Decks, ghosts and secrets, oh my!
By Christopher R. Flores
The Shorthorn staff
Each house on Greek Row has unique aspects. This section of the housing guide delves into those peculiarities.
Phi Delta Theta
Abid Naqvi, Phi Delta Theta vice president, said the fraternity started a creative project last year.
The project involves a wall of uniquely painted squares within the fraternity house. He said the brothers chose the concepts of each square.
“This is our mark on the house, we’re just going to keep it, this is how it’s going to be,” Naqvi said.
Phi Delta Theta fraternity was originally named Alpha Sigma Chi in the 1960s when UTA was Arlington State College.
This lasted until 1968 when the local Alpha Sigma Chi adopted the national fraternity name Phi Delta Theta and became the Texas Kappa chapter.
The chapter’s house was built in 1995, and Naqvi said the wall project is the coolest aspect of it.
Last year, the fraternity brothers also added a new deck to the back of the house that they built themselves.
One of the brothers has experience working for his father’s contracting company, Naqvi said.
“We kind of made that like a fraternity group project. It was all made by us, we didn’t hire anyone to make it,” he said.
The deck is good and steady but not completely done; Naqvi said the brothers still want to add a few things to it to make it look cooler.
In the Phi Delta Theta backyard is the wagon that has become known as an official UTA symbol by UTA president Vistasp Kharbhari, Naqvi said.
He said they take the wagon to every UTA basketball game. The wagon can be seen in front of College Park Center, decorated with a UTA flag and Phi Delta Theta flag.
The fraternity is the only organization allowed to do this, Naqvi said.
The Theta Kappa chapter of Sigma Chi fraternity has been at UTA since March 31, 1984.
Sigma Chi member William Capell said a ghost haunts the Sigma Chi house.
The area used to host an orphanage that burned down, he said, and the ghost that haunts the house is a child that was caught in the fire named Mary.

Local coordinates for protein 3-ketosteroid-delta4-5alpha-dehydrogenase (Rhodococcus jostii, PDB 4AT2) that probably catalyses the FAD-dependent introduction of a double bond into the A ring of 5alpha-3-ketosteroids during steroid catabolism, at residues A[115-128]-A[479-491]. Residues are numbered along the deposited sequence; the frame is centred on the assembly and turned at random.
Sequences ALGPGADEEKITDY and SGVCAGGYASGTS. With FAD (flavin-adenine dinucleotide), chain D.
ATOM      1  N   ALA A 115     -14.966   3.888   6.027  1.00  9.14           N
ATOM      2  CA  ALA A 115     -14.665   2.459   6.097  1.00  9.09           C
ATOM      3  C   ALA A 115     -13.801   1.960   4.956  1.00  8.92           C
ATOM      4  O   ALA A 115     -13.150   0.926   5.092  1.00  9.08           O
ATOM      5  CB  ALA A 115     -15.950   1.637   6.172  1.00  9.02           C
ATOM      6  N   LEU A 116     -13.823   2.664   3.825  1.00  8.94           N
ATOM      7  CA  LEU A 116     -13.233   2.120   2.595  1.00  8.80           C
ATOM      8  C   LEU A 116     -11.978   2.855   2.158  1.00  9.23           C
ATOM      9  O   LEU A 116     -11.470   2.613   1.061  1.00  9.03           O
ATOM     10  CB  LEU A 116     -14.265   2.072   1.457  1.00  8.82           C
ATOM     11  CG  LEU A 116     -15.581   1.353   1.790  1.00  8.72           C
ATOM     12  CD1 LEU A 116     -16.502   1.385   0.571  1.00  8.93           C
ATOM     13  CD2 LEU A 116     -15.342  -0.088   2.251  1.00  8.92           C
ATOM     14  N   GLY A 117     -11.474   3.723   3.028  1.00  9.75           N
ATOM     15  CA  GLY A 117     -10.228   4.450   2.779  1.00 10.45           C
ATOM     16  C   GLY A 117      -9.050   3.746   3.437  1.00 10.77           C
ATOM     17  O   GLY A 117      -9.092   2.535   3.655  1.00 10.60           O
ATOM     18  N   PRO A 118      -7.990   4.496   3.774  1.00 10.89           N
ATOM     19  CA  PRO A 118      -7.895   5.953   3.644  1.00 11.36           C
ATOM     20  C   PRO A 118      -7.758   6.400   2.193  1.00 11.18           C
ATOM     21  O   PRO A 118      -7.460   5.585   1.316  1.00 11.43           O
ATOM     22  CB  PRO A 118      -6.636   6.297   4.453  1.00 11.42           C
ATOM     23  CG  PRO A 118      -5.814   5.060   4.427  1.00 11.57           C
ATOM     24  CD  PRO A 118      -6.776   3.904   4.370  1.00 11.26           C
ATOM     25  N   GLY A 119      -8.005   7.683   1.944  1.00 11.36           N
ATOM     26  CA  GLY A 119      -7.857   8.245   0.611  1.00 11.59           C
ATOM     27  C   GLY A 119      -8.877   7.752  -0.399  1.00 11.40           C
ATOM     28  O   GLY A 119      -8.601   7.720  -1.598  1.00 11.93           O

Capell said Mary is a nice ghost and acts like a housemother. She likes the guys of Sigma Chi and is known to get jealous of girls that visit the house.
The fraternity has won seven J. Dwight Peterson Significant Chapter Awards, he said. The awards are bestowed annually by the Sigma Chi foundation to recognize the excellence and performance by chapters.
“You have your Blue Peterson award which is really good to have,” Capell said. “Then you have your Gold Peterson which is the highest standard basically of a chapter.”
He said the fraternity has won six Blue Peterson awards and is the only chapter in Texas that has received a Gold Peterson award.
Alpha Chi Omega
The Epsilon Lambda chapter of Alpha Chi Omega sorority has been a part of UTA since February 1969.
Andie Yancy, Alpha Chi Omega vice president of risk management, said the sorority was originally part of the San Souci sisterhood organization on campus.
When presented with the opportunity to become a different chapter, she said the deciding factor in choosing Alpha Chi Omega at that time was to allow members of all races the chance to be a part of the sorority.
“Alpha Chi is actually one of the few organizations that has never had membership criteria based on race, so that’s really cool,” Yancy said.
Yancy said the Alpha Chi Omega organization was founded as a music sorority at DePauw University in 1885.
It is for this reason that musical elements such as a piano, a lyre and a symphony wall are featured throughout the sorority house, she said.
A lyre, the first instrument played on Mount Olympus , is a symbol of the sorority, Yancy said.
She said the symphony wall is a statement of values and things to live by.
The dining room features shelves of trophies the sorority has received. These trophies get switched out periodically as they earn more, Yancy said.
On its own shelf sits the top chapter trophy the sorority received in 2017.
Accents of the sorority’s colors, red and green, are found throughout the house, Yancy said.
She said a sorority adviser’s brother decorated the house when it was built.
Delta Delta Delta
The Delta Delta Delta house was built in 2003 and houses 13 members. Each member has a roommate, with the exception of the president who has her own room, said Natalia Ibarra, Delta Delta Delta house manager.
Ibarra said the house features the charter and composite of the ladies that first started in the Beta Epsilon chapter in 1969.
“I think this is really cool because it’s a great piece of history we have here,” she said.
Sorority member Bailey Tate said their oldest adviser, Jackye Clark, is in the first composite. Clark was a part of the first chapter of the sorority and is still involved with the organization, Tate said.
As you walk into the house, if you look up you’ll see an ornate painting of a night sky with a crescent moon and three stars. Ibarra said these are symbols of the sorority and they hold a special meaning to the girls that only they know.